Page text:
‘Steel Magnolias’ for and about community

As Madonna’s “Material Girl” blares over the speakers at Cyrano’s Off Center Playhouse, I’m seated next to a long row of women cradling glasses of white wine and gabbing with each other. It is 10 minutes past the time the Brown Eyed Girls Theater Company’s production of “Steel Magnolias” was supposed to start, and it’s become clear that the audience is going to contribute to the evening’s atmosphere as much as any of the play’s characters might.

“Steel Magnolias,” written by Robert Harling is set entirely in Truvy’s Beauty Salon, a converted carport in Chinquapin Parish, La.

The salon serves as a center of community for the women of the neighborhood, including Truvy, her assistant Annelle, M’Lynn Eatenton and her daughter, Shelby, the widow Clairee and the caustic divorcee Ouiser Budreau.

The eclectic collection of personalities provides the raw ingredients for conversations ranging from wedding plans and track lighting to motherhood and death. It is a play filled with witty and memorable dialog.

BEGTC’s production of “Steel Magnolias” suffers from hurried pacing. The cast often doesn’t allow the audience’s laughter to die down before rushing on to the next line. The southern accents are inconsistent in some instances and border on British in others. What isn’t missing from this cast is energy.

Bernie Blaine, as Clairee, is confident and entertaining, pulling most of the weight in the verbal sparring between her character and Gerrie Koerber’s Ouiser. As the play went on, Blaine settled into her role and became funnier.

Truvy, played by co-producer Rachel Gregory, also revs up every scene. The first major laugh of the evening comes as Gregory proudly proclaims Truvy’s business philosophy: “There’s no such thing as natural beauty!”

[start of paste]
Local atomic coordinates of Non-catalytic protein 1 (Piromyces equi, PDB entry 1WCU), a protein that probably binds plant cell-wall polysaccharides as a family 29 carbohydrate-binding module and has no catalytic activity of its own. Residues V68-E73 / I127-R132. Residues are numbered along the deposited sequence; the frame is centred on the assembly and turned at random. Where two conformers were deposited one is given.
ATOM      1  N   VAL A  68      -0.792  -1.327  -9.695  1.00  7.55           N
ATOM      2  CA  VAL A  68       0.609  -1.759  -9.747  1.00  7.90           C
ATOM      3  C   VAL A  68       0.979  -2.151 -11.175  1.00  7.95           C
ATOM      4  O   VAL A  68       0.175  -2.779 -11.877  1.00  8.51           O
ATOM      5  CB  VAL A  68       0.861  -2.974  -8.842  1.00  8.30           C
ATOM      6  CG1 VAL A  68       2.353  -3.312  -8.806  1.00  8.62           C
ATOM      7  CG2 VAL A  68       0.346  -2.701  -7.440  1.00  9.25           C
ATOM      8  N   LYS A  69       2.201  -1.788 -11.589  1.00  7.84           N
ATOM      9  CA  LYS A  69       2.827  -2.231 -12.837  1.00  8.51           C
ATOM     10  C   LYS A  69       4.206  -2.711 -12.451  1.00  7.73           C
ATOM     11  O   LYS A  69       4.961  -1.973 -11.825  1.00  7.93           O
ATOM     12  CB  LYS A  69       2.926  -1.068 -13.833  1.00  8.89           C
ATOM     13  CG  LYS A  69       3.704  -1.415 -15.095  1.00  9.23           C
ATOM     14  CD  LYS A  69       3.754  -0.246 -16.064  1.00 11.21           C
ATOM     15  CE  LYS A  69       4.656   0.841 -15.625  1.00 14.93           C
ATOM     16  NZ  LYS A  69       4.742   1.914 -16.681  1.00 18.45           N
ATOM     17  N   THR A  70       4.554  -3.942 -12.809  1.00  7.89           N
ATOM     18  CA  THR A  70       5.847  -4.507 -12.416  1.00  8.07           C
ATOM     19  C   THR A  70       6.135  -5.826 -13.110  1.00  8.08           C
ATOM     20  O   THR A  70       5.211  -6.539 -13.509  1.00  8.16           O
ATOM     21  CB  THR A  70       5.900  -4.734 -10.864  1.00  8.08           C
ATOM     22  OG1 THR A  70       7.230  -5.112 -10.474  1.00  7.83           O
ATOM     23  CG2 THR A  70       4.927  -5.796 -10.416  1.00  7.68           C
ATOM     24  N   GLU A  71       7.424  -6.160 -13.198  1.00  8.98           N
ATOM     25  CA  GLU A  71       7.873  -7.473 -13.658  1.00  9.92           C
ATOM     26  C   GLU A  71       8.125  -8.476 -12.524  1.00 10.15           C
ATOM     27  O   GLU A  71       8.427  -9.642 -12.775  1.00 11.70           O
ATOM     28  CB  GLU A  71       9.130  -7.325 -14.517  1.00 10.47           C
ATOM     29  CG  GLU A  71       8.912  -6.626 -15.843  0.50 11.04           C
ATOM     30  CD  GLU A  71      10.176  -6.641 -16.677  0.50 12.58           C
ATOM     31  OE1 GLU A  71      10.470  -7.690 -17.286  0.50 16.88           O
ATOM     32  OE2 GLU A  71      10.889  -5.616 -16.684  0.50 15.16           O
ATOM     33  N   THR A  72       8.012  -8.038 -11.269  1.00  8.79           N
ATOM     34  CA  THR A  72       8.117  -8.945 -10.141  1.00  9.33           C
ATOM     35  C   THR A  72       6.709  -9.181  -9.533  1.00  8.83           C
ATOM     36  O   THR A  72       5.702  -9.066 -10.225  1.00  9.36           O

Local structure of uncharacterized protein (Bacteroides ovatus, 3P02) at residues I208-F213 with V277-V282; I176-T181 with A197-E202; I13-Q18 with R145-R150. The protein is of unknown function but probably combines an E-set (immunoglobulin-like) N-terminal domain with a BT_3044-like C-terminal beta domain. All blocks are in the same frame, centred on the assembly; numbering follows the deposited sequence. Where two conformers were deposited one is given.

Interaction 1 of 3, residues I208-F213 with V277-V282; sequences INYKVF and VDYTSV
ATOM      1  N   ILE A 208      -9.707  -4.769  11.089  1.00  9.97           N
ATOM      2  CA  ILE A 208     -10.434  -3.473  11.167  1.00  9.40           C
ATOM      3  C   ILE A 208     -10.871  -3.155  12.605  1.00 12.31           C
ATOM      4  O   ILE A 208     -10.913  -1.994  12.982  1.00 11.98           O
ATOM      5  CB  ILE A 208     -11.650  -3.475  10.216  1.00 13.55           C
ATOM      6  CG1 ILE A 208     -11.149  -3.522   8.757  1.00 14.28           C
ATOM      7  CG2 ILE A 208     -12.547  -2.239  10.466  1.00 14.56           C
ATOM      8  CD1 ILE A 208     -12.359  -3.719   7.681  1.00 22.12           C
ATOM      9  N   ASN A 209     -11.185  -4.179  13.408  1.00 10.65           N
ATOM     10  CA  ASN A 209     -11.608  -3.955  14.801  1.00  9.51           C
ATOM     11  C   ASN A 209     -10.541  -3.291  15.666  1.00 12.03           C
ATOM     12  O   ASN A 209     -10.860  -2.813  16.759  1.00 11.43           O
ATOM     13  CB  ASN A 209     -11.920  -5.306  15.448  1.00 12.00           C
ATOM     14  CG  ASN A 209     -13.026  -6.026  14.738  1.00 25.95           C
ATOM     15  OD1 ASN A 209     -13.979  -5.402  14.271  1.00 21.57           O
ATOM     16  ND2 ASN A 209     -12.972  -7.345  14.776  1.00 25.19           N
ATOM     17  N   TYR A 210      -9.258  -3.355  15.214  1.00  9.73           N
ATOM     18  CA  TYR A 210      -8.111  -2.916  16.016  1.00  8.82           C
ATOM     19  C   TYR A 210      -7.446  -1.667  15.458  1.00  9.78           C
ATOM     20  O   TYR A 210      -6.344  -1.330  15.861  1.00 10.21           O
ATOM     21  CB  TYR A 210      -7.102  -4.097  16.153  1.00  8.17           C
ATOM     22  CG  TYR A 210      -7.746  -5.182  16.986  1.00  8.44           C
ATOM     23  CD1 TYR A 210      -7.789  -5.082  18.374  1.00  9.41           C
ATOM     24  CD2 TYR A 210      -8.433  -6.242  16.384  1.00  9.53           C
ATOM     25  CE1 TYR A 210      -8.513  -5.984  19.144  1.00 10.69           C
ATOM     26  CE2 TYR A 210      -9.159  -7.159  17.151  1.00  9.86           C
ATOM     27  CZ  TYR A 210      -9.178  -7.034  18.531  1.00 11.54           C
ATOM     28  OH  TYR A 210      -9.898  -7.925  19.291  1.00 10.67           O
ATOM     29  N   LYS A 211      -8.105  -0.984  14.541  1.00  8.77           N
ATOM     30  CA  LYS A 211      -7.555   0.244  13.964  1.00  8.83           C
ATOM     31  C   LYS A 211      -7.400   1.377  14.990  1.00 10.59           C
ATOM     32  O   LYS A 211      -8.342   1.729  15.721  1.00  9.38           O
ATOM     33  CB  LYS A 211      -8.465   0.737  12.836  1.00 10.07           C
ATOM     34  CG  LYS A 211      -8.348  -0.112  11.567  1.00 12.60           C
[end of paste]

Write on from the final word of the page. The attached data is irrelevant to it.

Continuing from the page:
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Laura Carpenter does well as the meek Annelle, but she easily gets lost in the mix of more vocal characters.

The central play’s central relationship is between M’Lynn, played by Krista Schwarting, and Shelby played by Brenda Joyner. While both actresses give strong performances, they fail to create the intense chemistry of a mother-daughter relationship. The humorous side of their interaction is much stronger than the dramatic side.

It is difficult to avoid comparisons between this production and the 1989 film, starring Sally Field and Julia Roberts. But unlike the film, BEGTC’s production offers what “Magnolias” is really about—community.

“Steel Magnolias” at Cyrano’s offers an evening of southern warmth complete with aerosol hairspray, country music and plenty of wine-induced chatter from rows of ladies fanning themselves with programs.

“Steel Magnolias” continues at Cyrano’s Off Center Playhouse through Aug. 30, Thursday through Saturday at 7 p.m., and Sunday at 3 p.m. Tickets range from $10 to $15. For more information, call 274-2599.